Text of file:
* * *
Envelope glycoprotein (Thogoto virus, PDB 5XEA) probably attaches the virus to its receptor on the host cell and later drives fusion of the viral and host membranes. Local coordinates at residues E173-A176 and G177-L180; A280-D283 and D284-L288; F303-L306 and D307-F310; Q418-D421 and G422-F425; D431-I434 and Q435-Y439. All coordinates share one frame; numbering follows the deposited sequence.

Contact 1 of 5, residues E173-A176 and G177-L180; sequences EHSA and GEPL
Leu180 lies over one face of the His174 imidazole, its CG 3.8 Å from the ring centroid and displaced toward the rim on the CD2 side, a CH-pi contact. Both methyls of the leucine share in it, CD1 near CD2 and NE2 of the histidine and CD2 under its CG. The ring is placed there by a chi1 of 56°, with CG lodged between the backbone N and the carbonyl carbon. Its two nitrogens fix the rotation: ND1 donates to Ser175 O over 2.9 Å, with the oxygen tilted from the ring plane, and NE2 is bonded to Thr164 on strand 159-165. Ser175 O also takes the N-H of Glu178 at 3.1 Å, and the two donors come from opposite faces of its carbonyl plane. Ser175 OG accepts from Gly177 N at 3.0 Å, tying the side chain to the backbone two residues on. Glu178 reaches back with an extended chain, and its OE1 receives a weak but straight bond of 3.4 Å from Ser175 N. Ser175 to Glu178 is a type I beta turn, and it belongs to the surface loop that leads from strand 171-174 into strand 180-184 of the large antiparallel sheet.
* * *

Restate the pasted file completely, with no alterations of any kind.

Envelope glycoprotein (Thogoto virus, PDB 5XEA) probably attaches the virus to its receptor on the host cell and later drives fusion of the viral and host membranes. Local coordinates at residues E173-A176 and G177-L180; A280-D283 and D284-L288; F303-L306 and D307-F310; Q418-D421 and G422-F425; D431-I434 and Q435-Y439. All coordinates share one frame; numbering follows the deposited sequence.

Contact 1 of 5, residues E173-A176 and G177-L180; sequences EHSA and GEPL
Leu180 lies over one face of the His174 imidazole, its CG 3.8 Å from the ring centroid and displaced toward the rim on the CD2 side, a CH-pi contact. Both methyls of the leucine share in it, CD1 near CD2 and NE2 of the histidine and CD2 under its CG. The ring is placed there by a chi1 of 56°, with CG lodged between the backbone N and the carbonyl carbon. Its two nitrogens fix the rotation: ND1 donates to Ser175 O over 2.9 Å, with the oxygen tilted from the ring plane, and NE2 is bonded to Thr164 on strand 159-165. Ser175 O also takes the N-H of Glu178 at 3.1 Å, and the two donors come from opposite faces of its carbonyl plane. Ser175 OG accepts from Gly177 N at 3.0 Å, tying the side chain to the backbone two residues on. Glu178 reaches back with an extended chain, and its OE1 receives a weak but straight bond of 3.4 Å from Ser175 N. Ser175 to Glu178 is a type I beta turn, and it belongs to the surface loop that leads from strand 171-174 into strand 180-184 of the large antiparallel sheet.